All around the world, one of the greatest phenomena that happens in Africa is always on the lips of every wildlife enthusiast and tourist. Every year, towards the East of the continent, visitors, both local and international flood the area just to experience one of the most wondrous and beautifully staged spectacle directed by nature. This spectacle is popularly known as The Great Migration.

Masai Mara Wildebeest migration receives a lot of attention globally. Top wildlife enthusiasts travel miles to come and capture on film the whole thing as it happens. Half way around the world, visitors spend a fortune to come and take home memories of sheer spectacle. Locally, domestic tourists are busy booking their reservations early enough, despite the fact that prices have almost doubled. Everyone wants to be part of the audience ready to see the greatest show on earth.

What is the Great Migration? Where does it take place? When? Why? By who? If you find yourself asking these questions, then we hope that by the end of this article you will have a solid answer to those questions.

Great Migration setting.

This wondrous of a show takes place in the massive savannah plains of the Serengeti in Tanzania and the vast green fields of the Maasai Mara in Kenya. It is important to notice that these two border each other making it the perfect stage for the show. This ecosystem can be divided into three parts, the southern grass plains of Serengeti that have endless, wide-open plains, the western Serengeti corridor that has the Grumeti river and the northern Serengeti, which merges with the Mara is largely rolling hills and open woodlands.

Partakers of the wildebeest Migration.

For most people, the first thing that comes to mind when they hear The Great Migration is Wildebeests upon Wildebeests. They are right, Wildebeests are the dominant animals, but aside from them, you will also come across large herds of Zebras and Gazelles. The numbers of these animals stand at 1.5 million. That means the migration consists of the movement of 1.5 million animals from southern Serengeti to the Northern part/Mara. This is quite a movement!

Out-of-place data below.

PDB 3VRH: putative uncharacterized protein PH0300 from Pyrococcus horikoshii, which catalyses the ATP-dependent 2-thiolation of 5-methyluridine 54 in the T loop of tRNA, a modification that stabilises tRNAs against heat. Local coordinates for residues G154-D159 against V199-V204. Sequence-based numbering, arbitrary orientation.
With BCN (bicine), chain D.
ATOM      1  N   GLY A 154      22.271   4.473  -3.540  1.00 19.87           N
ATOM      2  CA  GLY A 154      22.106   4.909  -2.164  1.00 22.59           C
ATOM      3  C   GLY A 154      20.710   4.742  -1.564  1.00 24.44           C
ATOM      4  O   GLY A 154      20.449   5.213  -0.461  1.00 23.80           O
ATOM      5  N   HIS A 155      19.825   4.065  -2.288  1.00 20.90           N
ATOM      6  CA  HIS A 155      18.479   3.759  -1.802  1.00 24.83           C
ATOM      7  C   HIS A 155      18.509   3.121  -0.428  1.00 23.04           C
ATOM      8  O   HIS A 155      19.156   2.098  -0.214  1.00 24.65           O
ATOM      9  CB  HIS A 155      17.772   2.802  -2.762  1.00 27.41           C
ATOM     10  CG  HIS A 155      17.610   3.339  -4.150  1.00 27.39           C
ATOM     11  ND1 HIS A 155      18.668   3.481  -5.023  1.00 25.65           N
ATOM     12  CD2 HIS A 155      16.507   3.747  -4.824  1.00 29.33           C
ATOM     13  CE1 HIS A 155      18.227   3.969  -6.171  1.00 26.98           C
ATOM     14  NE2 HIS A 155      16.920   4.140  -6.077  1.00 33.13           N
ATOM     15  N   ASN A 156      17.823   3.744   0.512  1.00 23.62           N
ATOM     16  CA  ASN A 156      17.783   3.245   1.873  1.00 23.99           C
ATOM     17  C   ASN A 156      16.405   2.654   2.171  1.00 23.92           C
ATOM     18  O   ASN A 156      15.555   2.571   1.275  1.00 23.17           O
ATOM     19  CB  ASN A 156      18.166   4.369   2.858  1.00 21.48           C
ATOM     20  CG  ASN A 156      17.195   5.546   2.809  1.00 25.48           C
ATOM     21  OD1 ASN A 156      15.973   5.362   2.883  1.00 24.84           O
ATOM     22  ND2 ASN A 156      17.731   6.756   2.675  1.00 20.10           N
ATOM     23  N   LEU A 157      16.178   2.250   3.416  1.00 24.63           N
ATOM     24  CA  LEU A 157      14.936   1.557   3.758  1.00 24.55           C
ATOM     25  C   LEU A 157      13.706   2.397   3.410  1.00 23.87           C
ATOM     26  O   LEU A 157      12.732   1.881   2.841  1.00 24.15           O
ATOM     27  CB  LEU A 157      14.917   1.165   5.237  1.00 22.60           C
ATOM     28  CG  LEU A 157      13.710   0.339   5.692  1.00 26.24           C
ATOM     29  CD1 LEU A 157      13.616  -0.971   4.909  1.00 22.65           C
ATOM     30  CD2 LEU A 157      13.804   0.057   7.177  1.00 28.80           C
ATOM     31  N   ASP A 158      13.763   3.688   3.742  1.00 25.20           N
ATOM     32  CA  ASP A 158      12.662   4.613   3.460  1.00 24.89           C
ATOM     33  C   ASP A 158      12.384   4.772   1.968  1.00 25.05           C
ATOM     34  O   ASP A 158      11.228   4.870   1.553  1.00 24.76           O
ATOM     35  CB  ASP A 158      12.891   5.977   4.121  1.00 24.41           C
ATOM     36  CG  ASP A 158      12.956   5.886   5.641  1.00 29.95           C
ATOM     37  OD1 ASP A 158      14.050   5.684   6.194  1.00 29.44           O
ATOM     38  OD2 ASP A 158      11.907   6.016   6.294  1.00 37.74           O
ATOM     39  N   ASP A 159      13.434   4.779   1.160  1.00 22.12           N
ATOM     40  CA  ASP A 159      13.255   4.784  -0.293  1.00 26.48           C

When and why does the Great Migration happen?

The Great Migration is an annual circle of life. Wildebeests, Gazelles and Zebras move through the Serengeti to the Mara and back in a year, and the cycle repeats itself. What motivates their migration? Food. They start of at the south, move to the western side then to the north and back to the south again. As each place dries up, they move to the next. According to observations of all the previous years, the pattern has been found to be (but not strictly) as follows:

Late December to March: The herds are beginning to move back to the South of Serengeti from the north. The Ngorongoro Conservation Area in the south is now populated by short nutritious grasses. This provides the favorable environment for the herds to have their calves. Mid-February is actually considered a calving season, an estimated 400,000 calves are born during this period. It is also an interesting period for those who love game, as the calving season attracts a good number of lions, cheetahs and hyenas to the herds.

Late March to Early May: The herds begin migrating towards the north as the rich nutritious grass is now not sufficient to sustain the endless herds. They split and some move towards the central of Serengeti but the most migrate towards the western corridor. At the beginning of June, the herds are concentrated around Grumeti River in the West. They reside here for the three months as they wait to proceed north.

July-October: By late June, things are beginning to dry up. The herds begin moving to their next destination point, the North/The Mara. You can still catch wildebeest migration around the western side during the early times of the month but the chances become slimmer as you move into the other months. Because the herds are split, the migration can be spread over huge distances. The zebras might be the first to arrive in the Mara followed by the Wildebeests later on. The Mara River is towards the northern side and the most spectacular river crossing awaits during this period. Game watching is fantastic during this time with almost guaranteed daily river crossing, with hungry crocodiles present in the rivers.

November/December:  The herds begin to move towards the southern part of Serengeti with its short green grass, and to begin another cycle again.

Fun facts about the Migration.

  • The pattern is not always predictable. The herd movements are always triggered by the rains, so the rain pattern then can help tell the movement. It is not always safe to assume that the herds follow a strict pattern.
  • The herds are not always running. Sometimes it is a long day of herds just lazily grazing. There is no telling when they start to move, but when they do, you are likely to be left in awe.
  • The herds do not move in one large herd. They split up, some smaller than others. You can be able to experience more than one herd crossing the rivers from different directions.
  • The migration carries with it a lot of action. The predators are always lying around waiting for an opportune moment. If you are lucky, you may witness the action packed moment of a predator bringing down its prey.


So what are you waiting for? It is July already. The movement is heading North. Book the remaining slots with our Masai Mara package and enjoy one of the world’s phenomenal movements. For 3 days @ ksh 13,900pp and usd 180pp for non residents http://bountifulsafaris.com/migration-safaris